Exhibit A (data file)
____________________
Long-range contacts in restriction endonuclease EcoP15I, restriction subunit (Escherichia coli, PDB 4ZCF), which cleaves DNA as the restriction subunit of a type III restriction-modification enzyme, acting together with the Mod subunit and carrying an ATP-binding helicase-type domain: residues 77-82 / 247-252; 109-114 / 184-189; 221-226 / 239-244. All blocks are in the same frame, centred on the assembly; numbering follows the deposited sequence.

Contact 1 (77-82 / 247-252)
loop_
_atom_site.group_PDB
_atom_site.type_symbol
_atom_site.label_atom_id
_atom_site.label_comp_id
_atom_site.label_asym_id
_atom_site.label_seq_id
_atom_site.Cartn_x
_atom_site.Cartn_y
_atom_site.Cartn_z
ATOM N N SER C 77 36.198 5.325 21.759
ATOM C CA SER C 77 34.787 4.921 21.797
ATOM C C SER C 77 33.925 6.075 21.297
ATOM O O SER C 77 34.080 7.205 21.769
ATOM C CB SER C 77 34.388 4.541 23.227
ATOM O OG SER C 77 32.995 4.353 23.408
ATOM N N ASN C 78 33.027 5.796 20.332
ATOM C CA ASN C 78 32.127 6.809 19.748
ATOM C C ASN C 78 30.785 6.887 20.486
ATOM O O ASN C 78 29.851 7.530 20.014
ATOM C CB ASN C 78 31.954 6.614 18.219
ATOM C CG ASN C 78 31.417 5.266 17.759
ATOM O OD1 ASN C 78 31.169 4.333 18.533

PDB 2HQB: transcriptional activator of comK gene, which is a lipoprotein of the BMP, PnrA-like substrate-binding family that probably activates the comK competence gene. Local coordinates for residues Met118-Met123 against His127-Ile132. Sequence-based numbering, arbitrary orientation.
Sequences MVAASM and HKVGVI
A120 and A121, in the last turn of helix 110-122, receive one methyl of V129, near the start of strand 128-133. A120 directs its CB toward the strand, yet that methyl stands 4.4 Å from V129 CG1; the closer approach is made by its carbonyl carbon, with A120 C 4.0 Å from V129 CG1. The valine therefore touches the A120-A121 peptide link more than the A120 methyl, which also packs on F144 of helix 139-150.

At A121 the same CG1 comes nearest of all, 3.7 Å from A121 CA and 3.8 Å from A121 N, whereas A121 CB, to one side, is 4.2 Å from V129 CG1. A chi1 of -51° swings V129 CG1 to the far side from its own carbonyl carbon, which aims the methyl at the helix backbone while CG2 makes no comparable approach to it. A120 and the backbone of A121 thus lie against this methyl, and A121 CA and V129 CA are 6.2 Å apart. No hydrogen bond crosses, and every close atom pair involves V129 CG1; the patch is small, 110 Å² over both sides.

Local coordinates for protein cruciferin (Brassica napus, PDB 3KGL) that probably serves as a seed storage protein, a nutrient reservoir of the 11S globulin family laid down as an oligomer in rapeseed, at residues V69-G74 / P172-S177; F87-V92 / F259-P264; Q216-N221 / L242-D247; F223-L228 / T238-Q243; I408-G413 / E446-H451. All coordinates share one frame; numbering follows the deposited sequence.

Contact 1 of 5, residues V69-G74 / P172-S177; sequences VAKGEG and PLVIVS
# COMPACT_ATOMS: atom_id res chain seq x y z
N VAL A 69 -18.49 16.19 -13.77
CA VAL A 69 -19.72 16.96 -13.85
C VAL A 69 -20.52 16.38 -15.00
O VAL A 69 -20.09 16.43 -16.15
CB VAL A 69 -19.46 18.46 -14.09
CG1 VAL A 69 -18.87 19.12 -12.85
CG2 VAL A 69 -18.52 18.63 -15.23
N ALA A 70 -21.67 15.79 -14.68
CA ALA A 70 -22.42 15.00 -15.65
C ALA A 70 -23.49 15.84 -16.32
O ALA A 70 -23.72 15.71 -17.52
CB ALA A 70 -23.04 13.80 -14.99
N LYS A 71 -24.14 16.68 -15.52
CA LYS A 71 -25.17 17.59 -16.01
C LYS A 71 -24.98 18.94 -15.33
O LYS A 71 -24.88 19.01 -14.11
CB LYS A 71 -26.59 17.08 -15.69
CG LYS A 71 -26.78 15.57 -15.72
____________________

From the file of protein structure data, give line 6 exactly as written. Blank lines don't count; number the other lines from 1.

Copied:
_atom_site.label_atom_id